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Author Topic: Explanation Please  (Read 6826 times)
chieffan

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« on: December 05, 2011, 10:22:46 PM »

Could someone kindly explain to me the difference between HOn3 and On30.  I know that Bachmann makes the On30 trains that run on standard HO track.  But it is not called "HOn3".  This has me confused.  Thanks much.   Rog
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Chieffan
mhampton
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« Reply #1 on: December 05, 2011, 11:01:21 PM »

Could someone kindly explain to me the difference between HOn3 and On30.  I know that Bachmann makes the On30 trains that run on standard HO track.  But it is not called "HOn3".  This has me confused.  Thanks much.   Rog

HOn3 trains are HO scale (1:87) models of 3' narrow-gauge trains.  On30 trains are O scale (1:48) models of 30" narrow-gauge trains.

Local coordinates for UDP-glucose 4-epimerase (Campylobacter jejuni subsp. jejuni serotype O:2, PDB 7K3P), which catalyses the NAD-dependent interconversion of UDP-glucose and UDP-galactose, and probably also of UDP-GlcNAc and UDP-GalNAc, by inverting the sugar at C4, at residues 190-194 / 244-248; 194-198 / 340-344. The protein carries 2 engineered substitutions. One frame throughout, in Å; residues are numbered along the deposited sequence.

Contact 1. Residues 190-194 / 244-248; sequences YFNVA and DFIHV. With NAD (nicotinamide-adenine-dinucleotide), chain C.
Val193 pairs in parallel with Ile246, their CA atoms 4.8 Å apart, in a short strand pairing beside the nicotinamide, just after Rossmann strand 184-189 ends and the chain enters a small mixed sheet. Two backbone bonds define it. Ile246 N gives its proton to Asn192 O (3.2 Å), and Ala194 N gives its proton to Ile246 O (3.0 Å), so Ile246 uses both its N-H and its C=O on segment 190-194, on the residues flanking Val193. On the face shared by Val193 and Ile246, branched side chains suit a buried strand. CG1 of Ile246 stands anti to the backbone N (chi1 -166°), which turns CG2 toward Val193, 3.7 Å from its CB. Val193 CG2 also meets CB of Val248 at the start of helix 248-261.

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Desertdweller

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« Reply #2 on: December 05, 2011, 11:17:53 PM »

Ron,

You are confusing "scale" with "track gauge".

"Scale" is the relationship between the size of the models and the full-sized thing modeled.  "O-scale" models are 1/48 actual size.  "HO-scale" models are 1/87.5 actual size.  It has nothing to do with gauge.  There are no such things as "On30"scale models or "HOn3" scale models.

"HOn3" is a track gauge equaling 36" track spacing in HO scale.  An HOn3 model is an HO scale model of a full-size piece of equipment that runs on 36" gauge track.  That is narrow gauge, as the standard track gauge in this country is 4' 8 1/2".